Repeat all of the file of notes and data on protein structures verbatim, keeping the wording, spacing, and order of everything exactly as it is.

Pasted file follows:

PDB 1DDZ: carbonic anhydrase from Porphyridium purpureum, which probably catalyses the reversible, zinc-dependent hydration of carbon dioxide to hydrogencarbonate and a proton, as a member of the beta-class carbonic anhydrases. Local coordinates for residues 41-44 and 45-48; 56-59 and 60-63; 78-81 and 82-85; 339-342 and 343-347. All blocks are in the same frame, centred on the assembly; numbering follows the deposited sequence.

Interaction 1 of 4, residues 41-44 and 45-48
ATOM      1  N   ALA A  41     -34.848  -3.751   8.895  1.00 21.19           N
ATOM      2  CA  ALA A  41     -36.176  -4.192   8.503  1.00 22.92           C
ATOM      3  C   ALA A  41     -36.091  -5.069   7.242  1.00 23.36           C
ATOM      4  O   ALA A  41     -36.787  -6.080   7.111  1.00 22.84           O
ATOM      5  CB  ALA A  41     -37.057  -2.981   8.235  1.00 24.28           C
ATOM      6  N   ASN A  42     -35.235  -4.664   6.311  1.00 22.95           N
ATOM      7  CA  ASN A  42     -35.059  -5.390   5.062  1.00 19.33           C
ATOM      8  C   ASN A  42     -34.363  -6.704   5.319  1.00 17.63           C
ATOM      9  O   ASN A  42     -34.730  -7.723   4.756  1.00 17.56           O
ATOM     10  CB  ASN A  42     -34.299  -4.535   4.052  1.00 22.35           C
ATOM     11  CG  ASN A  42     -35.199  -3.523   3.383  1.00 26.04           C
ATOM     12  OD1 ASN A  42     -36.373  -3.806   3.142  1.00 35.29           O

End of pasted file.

PDB 1DDZ: carbonic anhydrase from Porphyridium purpureum, which probably catalyses the reversible, zinc-dependent hydration of carbon dioxide to hydrogencarbonate and a proton, as a member of the beta-class carbonic anhydrases. Local coordinates for residues 41-44 and 45-48; 56-59 and 60-63; 78-81 and 82-85; 339-342 and 343-347. All blocks are in the same frame, centred on the assembly; numbering follows the deposited sequence.

Interaction 1 of 4, residues 41-44 and 45-48
ATOM      1  N   ALA A  41     -34.848  -3.751   8.895  1.00 21.19           N
ATOM      2  CA  ALA A  41     -36.176  -4.192   8.503  1.00 22.92           C
ATOM      3  C   ALA A  41     -36.091  -5.069   7.242  1.00 23.36           C
ATOM      4  O   ALA A  41     -36.787  -6.080   7.111  1.00 22.84           O
ATOM      5  CB  ALA A  41     -37.057  -2.981   8.235  1.00 24.28           C
ATOM      6  N   ASN A  42     -35.235  -4.664   6.311  1.00 22.95           N
ATOM      7  CA  ASN A  42     -35.059  -5.390   5.062  1.00 19.33           C
ATOM      8  C   ASN A  42     -34.363  -6.704   5.319  1.00 17.63           C
ATOM      9  O   ASN A  42     -34.730  -7.723   4.756  1.00 17.56           O
ATOM     10  CB  ASN A  42     -34.299  -4.535   4.052  1.00 22.35           C
ATOM     11  CG  ASN A  42     -35.199  -3.523   3.383  1.00 26.04           C
ATOM     12  OD1 ASN A  42     -36.373  -3.806   3.142  1.00 35.29           O